The layout of the user interface etc. depends on the application and is completely up to you – obviously. The labeling, the fonts, additional graphics and so on can improve or hurt the usability significantly. So it’s usually a good idea to spend quite a bit of time thinking about how you and more importantly any other operator should or would likely use the device and make it as easy to work with as possible. It can be helpful to go through a few iteration on paper (or any suitable program) before even starting the implementation in your PCB software.

Also it’s really helpful to take some inspiration from the designs of big TME manufacturers like HP/Agilent/Keysight, Keithley, Tektronix & co. You don’t have to copy them, but adopting some of the general concepts they use might get you started...

• ### Mechanical Parts

After being asked about some aspects of the mechanical design and components used a few times, I'd like to address those questions. I have to admit that I'm neither very good at the mechanical design, nor do I have a 3d printer (yet) or a shop where I can do metal work myself. That being said, I was still able to design a reasonably professional looking device and bring it to life with the help of modern prototyping services.

The new 3D printed knob for the rotary encoder.

 Com-ponent Manufacturer/Product Note Case ELMA, Stylebox 15 Standard; 2 RU, 42HP (half 19") Very expensive for a typical DIY project, although I don't know the exact pricing Front and Rear panels 1.6mm Aluminium PCB with white solder mask and black silk screen See next post for details PCB mounting Stand-offs (M3) Stand-offs are connected to chassis (earth).However, the circuit is earth referenced via cable (connected to the power connector). New Rotary knob 3d printed (MJF) Most pictures were taken with the old temporary knob Push buttons C&K/littlefuse PVA series switches with matching caps Different force ratings available Line switch C&K NE18 series switch Can be a pain to design and print a connecting rod if the switch is located far back in the unit.I just used a thin wood rod and some tiny shaft coupling to connect the rod with the switch. Seems to work just fine.A 3d printed part would be more professional, no doubt about it Red filter for display Color filter, Red foil, 0.3mm; random amazon product; glued to the back of the front panel Works surprisingly well, however it's obviously not as strong as acrylic glas.Reminds me of the HP/Agilent 66xx series power supplies (and other products) with the thin foil covering their LCD displays.Wouldn't like that for commercial use at all ;)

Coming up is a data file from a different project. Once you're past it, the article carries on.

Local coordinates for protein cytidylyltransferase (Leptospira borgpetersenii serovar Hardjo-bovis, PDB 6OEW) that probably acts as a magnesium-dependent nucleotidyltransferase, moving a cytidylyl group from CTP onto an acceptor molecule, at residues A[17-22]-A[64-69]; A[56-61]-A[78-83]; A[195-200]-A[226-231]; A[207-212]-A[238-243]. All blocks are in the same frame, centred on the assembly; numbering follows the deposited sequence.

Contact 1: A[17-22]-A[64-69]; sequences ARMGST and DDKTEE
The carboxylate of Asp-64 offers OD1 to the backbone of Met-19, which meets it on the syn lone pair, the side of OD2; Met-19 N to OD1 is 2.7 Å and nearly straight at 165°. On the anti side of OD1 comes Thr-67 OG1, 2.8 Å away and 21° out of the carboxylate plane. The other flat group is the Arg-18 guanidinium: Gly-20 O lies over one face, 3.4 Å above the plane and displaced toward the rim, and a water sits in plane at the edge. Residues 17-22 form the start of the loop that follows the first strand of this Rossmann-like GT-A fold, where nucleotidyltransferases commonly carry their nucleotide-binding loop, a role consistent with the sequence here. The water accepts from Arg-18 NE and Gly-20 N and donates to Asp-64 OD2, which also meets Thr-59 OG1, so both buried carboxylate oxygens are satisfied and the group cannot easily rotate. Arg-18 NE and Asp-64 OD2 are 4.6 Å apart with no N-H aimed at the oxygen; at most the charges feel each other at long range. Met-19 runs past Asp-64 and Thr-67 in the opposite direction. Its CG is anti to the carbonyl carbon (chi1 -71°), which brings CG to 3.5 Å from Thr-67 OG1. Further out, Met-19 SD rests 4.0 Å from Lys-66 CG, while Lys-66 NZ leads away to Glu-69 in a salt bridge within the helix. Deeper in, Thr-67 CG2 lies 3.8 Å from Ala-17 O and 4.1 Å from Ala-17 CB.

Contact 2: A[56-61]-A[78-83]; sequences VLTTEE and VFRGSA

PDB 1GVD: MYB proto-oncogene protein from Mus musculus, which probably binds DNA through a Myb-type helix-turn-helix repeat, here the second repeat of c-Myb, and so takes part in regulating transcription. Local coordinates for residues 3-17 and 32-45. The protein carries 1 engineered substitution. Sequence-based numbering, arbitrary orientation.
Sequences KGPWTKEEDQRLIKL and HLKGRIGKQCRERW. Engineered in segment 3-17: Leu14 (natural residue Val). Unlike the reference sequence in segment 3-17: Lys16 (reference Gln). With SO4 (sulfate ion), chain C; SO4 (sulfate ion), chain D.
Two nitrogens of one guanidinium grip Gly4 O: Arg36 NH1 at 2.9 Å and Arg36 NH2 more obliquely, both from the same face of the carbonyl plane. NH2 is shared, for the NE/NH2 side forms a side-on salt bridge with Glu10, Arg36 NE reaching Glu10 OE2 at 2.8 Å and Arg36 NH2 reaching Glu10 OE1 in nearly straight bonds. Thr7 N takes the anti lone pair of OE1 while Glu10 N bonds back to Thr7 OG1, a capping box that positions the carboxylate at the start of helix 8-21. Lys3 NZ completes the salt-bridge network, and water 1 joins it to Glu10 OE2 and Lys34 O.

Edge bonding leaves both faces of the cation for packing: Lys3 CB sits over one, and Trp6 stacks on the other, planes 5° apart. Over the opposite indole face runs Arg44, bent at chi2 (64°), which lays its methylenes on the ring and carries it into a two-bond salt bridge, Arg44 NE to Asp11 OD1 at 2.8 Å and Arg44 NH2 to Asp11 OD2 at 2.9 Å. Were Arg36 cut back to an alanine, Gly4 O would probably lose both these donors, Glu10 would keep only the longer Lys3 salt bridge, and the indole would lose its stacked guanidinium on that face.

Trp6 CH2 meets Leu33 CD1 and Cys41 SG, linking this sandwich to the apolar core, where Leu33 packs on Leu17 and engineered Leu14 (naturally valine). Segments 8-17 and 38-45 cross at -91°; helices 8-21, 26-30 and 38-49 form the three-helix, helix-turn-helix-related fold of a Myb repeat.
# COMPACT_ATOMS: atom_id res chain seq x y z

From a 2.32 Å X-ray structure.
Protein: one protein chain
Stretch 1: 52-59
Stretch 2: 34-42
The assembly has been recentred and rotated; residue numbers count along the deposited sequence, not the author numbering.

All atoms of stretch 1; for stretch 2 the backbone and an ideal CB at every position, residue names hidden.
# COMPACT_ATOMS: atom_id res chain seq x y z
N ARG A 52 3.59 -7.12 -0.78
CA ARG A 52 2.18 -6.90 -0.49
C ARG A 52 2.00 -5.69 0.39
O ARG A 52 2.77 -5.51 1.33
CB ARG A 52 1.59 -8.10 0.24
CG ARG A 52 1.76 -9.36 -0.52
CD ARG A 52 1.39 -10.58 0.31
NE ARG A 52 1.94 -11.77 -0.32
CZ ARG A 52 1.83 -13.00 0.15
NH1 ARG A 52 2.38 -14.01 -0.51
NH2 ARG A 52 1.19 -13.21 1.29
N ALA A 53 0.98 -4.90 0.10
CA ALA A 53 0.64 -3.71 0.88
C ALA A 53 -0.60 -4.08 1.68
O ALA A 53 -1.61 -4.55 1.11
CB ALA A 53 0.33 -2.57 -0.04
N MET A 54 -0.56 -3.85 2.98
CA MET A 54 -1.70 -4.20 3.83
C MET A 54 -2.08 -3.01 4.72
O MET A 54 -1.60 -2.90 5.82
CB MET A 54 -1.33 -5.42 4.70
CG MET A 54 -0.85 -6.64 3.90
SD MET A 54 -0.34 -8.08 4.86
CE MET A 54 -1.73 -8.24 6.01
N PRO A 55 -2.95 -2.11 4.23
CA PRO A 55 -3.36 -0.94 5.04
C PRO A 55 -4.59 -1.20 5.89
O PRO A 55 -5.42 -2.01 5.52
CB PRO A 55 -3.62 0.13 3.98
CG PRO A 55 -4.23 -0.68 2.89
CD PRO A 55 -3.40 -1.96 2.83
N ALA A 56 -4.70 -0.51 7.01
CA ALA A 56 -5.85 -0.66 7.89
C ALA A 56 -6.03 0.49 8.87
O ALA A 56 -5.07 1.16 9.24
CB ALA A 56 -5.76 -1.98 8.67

## Next steps

There will be a separate post where I explain the fairly straight forward process of designing the front and rear panels.

• ### Final calibration results

After the modification described in the previous log I let the “adjustment” and calibration procedure run again. 5 days later I repeated the calibration (without doing the adjustment). As before, all measurements are performed with an Agilent 34401A 6.5 digit multimeter.

## Accuracy of the resistance

First up is a diagram that shows the absolute value of the deviation of the measurement from the setpoint. The tested values are grouped as follows:

• Calibration points: There are 55 calibration points (0 Ω, 1 Ω, 2 Ω, .., 9 Ω; 10 Ω, 20 Ω, .., 90 Ω; 100 Ω, 200 Ω, .., 900 Ω; 1 kΩ, 2 kΩ, .., 9 kΩ; 10 kΩ, 20 kΩ, .., 90 kΩ; 100 kΩ, 200 kΩ, .., 900 kΩ). In the diagram, all calibration points are connected via lines for visual purposes only. This does NOT imply that we can estimate the deviation for setpoints between two calibration points by looking at this line.
• Validation points: These are 9 randomly selected values per decade for the upper five decades. All values of the first decade are already included in the calibration points. This results in 45 additional points. Validation points are not connected by a line.

The diagram includes curves for the following scenarios:

• UNCAL@4W: The programmable resistor is used in its uncalibrated mode, where the user selectable setpoint equals the hardware setpoint. If, for example, the user enters 130 kΩ, the 6th decade would be in the 100kΩ, the 5th decade in the 30kΩ and all other decades in the shorted position. Also, the display logic ignores the calibration constants and shows 130.000 kΩ. (The input LED switches to red in order to indicate the uncalibrated mode.) For the diagram shown, the measurement was performed using a four-wire resistance measurement
• 2W: In the calibrated two-wire mode, the programmable resistor uses the two-wire calibration constants to optimize the hardware setpoint so that the actual resistance value is as close to the setpoint as possible. The calibration in this scenario is also performed using two-wire measurements